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Category Archives: you can’t make this shit up
Paper straws are weird, and require dead trees instead of dead dinosaurs, so how are they more eco-friendly than plastic ones?
So last night, I went out to the movies. I purchased a diet cola at the concession stand, as one does if one feels like sipping a diet cola while watching a movie at the movie theatre.
I looked at the straw dispenser, and to my dismay, it contained colourful but opaque straws which looked unlike any I’ve ever encountered, and I realized when I took one that it was made of paper.
At least I had a straw – I’m fortunate to not live somewhere where such are now banned – but what the hey?
Weird texture and mouthfeel, and I feared if I didn’t drink my beverage fast enough, it would become soggy and lose its structural integrity, despite feeling far more solid than a plastic straw. If this gal’s account is accurate, it’s a legit fear:
Unfortunately, although these paper straws are cute, definitively so, they aren’t exactly practical.
You’ve been there: your super adorable paper straw looks cute in your drink initially but it slowly becomes gummy as you suck on it, and starts falling apart, distorting the drink’s flavor. Gross.
And I got to thinking, if we’re so concerned about ‘carbon footprints’ blah blah blah, is it really superior to kill trees to make paper straws than harvesting dead dinosaur remains to make plastic ones?
A few months ago, our creative director responsible for branding the ERLC’s logo on various clothing items such as polo shirts or jackets was informed by a nationally-known brand that the ERLC’s mission did not align with their corporate values, and we were prohibited from putting our logo on their clothing. To put it bluntly, the Ethics and Religious Liberty Commission, an entity of the Southern Baptist Convention, was unabashedly discriminated against.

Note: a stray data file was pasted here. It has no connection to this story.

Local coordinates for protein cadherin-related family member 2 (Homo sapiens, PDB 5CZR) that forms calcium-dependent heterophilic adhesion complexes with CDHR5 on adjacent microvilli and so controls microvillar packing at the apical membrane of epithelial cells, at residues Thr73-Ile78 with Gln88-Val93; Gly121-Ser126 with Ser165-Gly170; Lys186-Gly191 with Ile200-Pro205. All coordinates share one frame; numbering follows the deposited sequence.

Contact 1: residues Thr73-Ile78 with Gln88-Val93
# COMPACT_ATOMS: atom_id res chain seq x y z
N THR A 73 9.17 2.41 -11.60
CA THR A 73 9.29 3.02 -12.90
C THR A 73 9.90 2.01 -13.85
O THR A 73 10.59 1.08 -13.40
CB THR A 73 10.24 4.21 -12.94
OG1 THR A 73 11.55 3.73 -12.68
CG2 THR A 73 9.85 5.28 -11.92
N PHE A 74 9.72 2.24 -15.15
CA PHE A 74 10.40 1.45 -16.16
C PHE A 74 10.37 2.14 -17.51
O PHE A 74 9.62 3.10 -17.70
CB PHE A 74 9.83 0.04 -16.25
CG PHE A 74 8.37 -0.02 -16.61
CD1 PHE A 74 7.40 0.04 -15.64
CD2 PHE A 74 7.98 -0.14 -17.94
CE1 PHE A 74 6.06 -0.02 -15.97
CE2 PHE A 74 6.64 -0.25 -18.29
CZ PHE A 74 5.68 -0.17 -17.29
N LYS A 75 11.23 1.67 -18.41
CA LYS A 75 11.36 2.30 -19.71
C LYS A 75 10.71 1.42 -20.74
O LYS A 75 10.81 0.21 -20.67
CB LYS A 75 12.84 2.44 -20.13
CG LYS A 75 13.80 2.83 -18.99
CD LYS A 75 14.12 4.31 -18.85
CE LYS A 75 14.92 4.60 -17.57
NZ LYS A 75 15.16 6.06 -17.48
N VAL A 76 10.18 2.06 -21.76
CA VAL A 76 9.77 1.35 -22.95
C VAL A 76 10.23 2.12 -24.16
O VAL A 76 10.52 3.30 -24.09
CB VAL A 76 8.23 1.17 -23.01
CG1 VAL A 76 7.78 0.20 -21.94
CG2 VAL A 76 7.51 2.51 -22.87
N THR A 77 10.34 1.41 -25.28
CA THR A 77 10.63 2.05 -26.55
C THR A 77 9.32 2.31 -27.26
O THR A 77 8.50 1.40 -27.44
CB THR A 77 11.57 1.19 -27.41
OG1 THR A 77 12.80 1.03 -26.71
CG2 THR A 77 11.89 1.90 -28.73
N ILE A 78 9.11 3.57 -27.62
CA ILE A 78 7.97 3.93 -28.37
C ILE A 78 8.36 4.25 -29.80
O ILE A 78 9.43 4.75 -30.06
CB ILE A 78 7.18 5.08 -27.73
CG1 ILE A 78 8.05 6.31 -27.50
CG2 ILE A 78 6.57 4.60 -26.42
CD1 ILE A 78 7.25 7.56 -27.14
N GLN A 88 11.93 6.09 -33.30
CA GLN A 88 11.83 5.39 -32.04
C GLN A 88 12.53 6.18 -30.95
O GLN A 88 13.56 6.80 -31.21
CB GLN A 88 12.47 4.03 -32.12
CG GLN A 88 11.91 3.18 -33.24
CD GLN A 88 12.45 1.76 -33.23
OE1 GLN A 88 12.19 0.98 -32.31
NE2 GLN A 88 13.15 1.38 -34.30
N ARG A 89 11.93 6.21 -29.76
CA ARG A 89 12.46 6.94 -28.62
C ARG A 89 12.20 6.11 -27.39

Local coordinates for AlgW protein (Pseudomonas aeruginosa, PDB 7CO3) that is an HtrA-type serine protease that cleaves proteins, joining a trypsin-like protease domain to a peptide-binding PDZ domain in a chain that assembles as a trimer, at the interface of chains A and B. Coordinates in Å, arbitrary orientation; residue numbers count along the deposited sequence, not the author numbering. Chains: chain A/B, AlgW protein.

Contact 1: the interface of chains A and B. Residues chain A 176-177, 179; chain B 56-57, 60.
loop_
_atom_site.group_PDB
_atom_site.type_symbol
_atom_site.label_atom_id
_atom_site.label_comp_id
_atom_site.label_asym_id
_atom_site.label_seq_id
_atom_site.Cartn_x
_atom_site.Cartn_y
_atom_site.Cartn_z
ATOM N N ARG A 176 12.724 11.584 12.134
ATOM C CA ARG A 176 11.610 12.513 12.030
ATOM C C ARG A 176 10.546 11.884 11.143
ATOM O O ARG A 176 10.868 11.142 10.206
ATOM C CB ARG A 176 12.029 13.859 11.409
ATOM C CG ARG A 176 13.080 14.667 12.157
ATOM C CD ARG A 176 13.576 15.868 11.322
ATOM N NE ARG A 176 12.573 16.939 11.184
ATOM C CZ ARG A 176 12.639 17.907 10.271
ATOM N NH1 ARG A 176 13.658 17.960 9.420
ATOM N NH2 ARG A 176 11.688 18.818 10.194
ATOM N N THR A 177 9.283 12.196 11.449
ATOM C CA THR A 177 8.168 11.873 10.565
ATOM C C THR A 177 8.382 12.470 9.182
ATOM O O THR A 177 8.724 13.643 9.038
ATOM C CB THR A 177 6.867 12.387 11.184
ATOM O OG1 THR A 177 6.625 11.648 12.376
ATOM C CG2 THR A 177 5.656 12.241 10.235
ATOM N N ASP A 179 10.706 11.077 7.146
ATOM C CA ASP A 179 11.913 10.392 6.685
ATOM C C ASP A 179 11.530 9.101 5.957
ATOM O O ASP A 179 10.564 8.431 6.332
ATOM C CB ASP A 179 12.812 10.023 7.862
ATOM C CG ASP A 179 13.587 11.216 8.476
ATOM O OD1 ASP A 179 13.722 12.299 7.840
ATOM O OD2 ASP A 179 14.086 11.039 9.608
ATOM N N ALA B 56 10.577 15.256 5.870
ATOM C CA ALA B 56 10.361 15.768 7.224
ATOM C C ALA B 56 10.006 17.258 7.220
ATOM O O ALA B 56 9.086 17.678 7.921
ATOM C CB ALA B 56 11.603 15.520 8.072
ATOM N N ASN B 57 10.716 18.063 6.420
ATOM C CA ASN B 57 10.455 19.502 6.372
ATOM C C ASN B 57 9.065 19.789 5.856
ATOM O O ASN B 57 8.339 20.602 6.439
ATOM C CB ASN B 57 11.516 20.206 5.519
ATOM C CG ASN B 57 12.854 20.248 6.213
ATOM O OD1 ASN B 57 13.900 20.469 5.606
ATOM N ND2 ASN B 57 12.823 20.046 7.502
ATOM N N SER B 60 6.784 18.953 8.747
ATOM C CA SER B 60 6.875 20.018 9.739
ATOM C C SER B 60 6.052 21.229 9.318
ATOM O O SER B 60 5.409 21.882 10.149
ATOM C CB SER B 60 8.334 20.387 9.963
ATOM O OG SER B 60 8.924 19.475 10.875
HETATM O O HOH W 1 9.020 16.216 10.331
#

When our creative director walked into my office to notify me of this, my first response was to smile. Why? Because the ERLC had been the victim of discrimination, and I knew an opportunity like this meant the ERLC could pursue the moral high ground. What progressivism does to dissenters, we would not do to them.
I’m not going to identify what the particular brand was that discriminated against the ERLC, because the ERLC is not looking to score points against this particular company nor are we looking to file any type of lawsuit.
Another option was available: Avail ourselves of the hundreds or thousands of other companies that would be willing to take our money in exchange for their product. We did.
If the ERLC were on the side of righteousness, they’d recognize we are in a cultural war, and eschew that ‘moral high ground’ bullshit, and take that clothing company to court and force them to live or die by the standards their own side has created.
But of course, since they are Soros’ tools, they’ll do what he orders, which is to lose ‘with honor’ blah blah blah.